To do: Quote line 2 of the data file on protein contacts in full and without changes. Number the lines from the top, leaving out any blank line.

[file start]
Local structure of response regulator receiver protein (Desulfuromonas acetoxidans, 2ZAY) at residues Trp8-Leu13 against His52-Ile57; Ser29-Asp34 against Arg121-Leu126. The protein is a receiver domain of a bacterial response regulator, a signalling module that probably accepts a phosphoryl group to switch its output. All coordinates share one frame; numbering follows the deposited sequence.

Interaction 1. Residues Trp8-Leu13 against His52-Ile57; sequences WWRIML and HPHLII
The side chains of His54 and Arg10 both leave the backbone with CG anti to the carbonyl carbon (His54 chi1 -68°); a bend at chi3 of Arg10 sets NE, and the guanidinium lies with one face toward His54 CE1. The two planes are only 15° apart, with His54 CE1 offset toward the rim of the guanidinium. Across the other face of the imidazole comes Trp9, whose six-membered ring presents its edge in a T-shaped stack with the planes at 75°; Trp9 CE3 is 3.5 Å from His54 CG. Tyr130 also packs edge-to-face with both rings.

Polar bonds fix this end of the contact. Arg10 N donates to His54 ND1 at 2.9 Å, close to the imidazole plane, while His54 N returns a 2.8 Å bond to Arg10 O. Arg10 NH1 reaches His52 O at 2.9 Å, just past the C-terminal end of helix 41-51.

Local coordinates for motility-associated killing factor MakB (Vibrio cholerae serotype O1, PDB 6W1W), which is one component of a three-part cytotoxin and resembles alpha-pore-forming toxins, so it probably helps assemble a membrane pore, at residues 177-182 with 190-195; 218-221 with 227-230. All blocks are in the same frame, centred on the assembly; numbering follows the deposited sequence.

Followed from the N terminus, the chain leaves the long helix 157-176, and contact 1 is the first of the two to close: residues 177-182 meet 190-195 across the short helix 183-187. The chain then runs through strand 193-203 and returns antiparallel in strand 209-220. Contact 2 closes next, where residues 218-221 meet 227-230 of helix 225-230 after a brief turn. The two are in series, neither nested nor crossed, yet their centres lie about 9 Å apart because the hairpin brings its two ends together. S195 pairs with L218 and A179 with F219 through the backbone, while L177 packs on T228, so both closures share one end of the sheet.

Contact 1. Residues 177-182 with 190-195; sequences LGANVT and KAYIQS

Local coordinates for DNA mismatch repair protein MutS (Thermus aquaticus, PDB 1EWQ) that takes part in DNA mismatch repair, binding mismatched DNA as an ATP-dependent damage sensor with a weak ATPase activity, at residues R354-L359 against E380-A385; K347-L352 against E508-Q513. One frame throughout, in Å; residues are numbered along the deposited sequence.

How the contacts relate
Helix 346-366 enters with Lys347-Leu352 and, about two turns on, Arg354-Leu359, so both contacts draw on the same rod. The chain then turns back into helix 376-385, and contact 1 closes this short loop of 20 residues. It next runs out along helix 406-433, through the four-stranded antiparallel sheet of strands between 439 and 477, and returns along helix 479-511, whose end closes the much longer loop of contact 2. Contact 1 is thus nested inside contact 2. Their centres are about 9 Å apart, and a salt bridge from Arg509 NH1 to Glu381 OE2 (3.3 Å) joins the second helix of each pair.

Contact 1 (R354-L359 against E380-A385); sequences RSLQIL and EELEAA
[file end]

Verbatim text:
Interaction 1. Residues Trp8-Leu13 against His52-Ile57; sequences WWRIML and HPHLII